Bankruptcy After Retirement: Are Your Parents Living Beyond Their Means

Bankruptcy is a scary word, but it also brings a feeling of helplessness when you see your parents struggling in retirement. If they are living beyond their means, then it is possible that their creditors will start to circle looking for repayment. Bankruptcy while working is hard enough, but how does bankruptcy affect those who are retired? There are two things you need to know so you can support your parents during their time of need.

The Family Home

Generally, bankruptcy will not strike both of your parents at the same time, as the majority of the bills are generally held in the name of either your dad or your mum. Therefore, only one of them is like to have to declare bankruptcy if the bills cannot be paid.

The family home, however, is likely owned in joint names. Even if the mortgage is paid up to date on the home, the bankruptcy trustee does have the right to sell the property if there is enough equity in it to pay back the creditors. However, if one of your parents is not bankrupt, they do have the option to buy out their bankrupt spouse and transfer the property into their name only. This purchase has to be done at current market value, and the transaction will be carefully scrutinised. If you have some spare money available for investing, you may be able to help keep the family home for them.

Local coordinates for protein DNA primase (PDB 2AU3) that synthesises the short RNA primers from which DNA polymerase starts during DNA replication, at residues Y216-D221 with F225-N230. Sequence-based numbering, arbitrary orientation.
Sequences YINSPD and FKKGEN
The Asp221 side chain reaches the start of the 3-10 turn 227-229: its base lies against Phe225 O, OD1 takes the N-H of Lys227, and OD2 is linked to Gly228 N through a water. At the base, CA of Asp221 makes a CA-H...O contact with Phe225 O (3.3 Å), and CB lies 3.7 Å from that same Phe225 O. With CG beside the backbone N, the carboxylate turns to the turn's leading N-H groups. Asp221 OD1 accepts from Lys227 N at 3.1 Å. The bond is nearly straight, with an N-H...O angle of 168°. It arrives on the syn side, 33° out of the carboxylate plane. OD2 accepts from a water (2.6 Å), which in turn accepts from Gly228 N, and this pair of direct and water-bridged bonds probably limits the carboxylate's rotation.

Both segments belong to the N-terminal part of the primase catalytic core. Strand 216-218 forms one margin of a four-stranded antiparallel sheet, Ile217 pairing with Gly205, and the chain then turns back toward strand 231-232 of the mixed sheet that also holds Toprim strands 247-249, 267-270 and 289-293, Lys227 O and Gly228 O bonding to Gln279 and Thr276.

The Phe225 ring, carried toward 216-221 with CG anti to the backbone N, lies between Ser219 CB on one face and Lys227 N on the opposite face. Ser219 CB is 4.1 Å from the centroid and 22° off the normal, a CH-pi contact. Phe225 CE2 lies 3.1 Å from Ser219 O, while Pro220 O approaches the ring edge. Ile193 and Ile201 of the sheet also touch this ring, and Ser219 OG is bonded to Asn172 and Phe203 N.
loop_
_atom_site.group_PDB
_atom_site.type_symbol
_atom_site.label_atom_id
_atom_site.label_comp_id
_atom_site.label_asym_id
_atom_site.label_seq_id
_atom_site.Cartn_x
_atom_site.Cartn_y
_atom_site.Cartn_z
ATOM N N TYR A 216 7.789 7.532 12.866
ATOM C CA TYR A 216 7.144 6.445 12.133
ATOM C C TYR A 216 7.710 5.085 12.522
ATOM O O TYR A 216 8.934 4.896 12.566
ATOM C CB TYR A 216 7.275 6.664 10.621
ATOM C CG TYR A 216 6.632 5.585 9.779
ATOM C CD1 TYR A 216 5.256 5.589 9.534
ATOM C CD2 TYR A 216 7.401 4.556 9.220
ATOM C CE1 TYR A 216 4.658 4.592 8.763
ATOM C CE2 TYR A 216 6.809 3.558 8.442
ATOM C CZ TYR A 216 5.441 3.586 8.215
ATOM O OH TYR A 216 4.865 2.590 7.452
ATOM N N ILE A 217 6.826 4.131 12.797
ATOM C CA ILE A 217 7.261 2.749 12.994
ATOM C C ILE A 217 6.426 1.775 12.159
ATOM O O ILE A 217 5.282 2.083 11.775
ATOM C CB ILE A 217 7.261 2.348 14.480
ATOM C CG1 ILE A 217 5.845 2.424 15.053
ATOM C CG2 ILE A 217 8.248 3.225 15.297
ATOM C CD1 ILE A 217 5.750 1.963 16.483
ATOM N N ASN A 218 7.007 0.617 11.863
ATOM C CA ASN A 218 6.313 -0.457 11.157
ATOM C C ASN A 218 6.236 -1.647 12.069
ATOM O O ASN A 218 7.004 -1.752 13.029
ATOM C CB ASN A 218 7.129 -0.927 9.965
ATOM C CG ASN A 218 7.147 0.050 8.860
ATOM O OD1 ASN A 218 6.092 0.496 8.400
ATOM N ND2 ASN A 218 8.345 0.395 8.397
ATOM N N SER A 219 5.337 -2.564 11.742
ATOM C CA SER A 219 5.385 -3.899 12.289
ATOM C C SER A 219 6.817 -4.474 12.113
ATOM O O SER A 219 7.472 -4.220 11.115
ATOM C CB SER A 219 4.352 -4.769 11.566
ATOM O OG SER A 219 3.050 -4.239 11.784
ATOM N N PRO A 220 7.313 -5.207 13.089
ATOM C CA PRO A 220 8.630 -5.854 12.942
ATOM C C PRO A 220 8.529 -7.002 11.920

The good news is that your parent's superannuation fund is exempt from being taken during the bankruptcy process unless there is evidence they placed cash into the fund as a way to hide it from their creditors.

The bankruptcy trustee will have a look at the recent transactions that went into their superannuation fund, and they do have the power to take out money that was deposited in the previous six months if they suspect it was only put there as a hiding place. The fact that the superannuation fund is safe from creditors (provided all deposits were made above-board) means your parents will still have some income on which to live.

Parents do not like to admit to their kids they need help, but if you suspect bankruptcy could be imminent based on comments made by them, encourage them to seek the advice of a bankruptcy lawyer. With the most current information at hand, they can then work out a plan which may save them from having to face this situation during the later years of their life.